Some conventional wisdom about college is wrong
Times have been tough for higher education, and the challenges have been numerous: the wake of the Great Recession, dwindling state funding, declining enrollments and growing public skepticism about the value of a college degree, particularly a degree outside the realm of science, technology, engineering or math.
There are many reasons for these trends, but one is a common view – among students, parents and many pundits – that liberal-arts majors face diminished lifelong earning potential and career success.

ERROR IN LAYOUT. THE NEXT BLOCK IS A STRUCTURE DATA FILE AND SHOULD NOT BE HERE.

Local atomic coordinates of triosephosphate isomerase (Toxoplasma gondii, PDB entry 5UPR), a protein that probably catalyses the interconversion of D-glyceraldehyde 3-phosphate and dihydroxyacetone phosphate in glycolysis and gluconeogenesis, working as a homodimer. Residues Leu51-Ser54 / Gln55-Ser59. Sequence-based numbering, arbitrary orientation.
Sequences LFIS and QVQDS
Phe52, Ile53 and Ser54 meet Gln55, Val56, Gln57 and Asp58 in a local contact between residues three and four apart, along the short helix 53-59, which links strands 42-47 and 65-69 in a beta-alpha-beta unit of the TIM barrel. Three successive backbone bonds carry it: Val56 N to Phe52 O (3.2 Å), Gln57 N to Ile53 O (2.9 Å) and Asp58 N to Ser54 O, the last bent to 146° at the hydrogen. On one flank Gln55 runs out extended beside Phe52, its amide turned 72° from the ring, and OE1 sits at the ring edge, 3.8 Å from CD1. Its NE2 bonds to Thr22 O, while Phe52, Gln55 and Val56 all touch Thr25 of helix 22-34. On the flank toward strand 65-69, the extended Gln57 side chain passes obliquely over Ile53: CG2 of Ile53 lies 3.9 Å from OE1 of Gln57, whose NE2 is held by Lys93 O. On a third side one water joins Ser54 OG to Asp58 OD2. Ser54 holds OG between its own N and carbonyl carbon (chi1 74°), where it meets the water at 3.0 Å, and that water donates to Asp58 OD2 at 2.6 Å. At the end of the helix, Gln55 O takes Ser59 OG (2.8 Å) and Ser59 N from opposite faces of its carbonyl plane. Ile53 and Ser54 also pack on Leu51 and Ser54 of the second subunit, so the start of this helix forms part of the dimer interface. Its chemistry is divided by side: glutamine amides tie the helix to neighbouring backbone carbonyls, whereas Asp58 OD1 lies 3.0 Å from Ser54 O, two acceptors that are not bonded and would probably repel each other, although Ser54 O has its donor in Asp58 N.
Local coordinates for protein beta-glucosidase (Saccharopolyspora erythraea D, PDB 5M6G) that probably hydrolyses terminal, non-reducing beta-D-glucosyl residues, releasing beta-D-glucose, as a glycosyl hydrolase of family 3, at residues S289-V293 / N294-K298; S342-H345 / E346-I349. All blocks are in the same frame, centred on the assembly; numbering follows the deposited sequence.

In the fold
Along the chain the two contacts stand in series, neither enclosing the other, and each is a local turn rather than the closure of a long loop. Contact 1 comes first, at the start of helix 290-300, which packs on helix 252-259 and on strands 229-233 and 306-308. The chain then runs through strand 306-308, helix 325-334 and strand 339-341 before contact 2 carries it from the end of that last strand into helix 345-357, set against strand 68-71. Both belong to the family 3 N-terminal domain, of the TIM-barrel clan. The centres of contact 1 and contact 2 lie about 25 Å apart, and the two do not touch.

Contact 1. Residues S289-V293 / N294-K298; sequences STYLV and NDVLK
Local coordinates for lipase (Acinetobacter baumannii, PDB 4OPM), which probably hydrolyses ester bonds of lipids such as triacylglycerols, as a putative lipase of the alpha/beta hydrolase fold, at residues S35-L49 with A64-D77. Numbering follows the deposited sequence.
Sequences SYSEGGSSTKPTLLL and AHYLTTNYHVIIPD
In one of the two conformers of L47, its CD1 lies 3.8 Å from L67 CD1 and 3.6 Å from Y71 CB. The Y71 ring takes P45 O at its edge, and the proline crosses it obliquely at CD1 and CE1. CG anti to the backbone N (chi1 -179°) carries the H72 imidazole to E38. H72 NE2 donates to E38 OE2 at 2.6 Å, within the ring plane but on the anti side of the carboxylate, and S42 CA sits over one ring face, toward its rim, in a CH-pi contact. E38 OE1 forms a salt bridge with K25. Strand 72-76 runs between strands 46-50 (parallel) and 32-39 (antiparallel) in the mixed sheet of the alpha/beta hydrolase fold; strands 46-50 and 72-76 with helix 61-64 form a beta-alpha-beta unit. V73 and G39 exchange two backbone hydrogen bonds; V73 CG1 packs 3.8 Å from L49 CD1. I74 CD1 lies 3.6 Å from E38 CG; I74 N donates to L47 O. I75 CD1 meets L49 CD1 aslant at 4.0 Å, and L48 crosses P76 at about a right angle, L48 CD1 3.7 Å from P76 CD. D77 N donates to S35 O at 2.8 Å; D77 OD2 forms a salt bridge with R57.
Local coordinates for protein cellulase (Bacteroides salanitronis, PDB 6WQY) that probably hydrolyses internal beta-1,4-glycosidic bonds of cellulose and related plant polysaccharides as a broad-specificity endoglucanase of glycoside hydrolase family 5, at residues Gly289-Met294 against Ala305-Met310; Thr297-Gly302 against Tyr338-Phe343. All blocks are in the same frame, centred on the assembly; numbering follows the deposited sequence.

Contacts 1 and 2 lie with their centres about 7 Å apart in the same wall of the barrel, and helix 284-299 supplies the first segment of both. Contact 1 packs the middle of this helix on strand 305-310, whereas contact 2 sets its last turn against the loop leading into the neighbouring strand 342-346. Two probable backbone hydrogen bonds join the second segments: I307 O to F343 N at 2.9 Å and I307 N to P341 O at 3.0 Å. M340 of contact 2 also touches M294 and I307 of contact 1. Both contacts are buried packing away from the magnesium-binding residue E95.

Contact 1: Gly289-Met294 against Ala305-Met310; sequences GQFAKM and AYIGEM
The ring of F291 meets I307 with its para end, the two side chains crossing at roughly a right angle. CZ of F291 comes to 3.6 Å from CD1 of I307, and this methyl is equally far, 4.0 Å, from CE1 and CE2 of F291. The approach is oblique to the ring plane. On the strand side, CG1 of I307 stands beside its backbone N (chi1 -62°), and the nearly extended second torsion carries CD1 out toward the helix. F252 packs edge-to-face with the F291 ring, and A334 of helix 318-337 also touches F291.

But actual data refute the myth that drives the trend:
For instance, within six months of graduation from my institution – the University of Colorado Boulder – 91 percent of graduates are either working full time or in graduate school, our research indicates. This is true across the wide range of majors, from physics to philosophy to anthropology.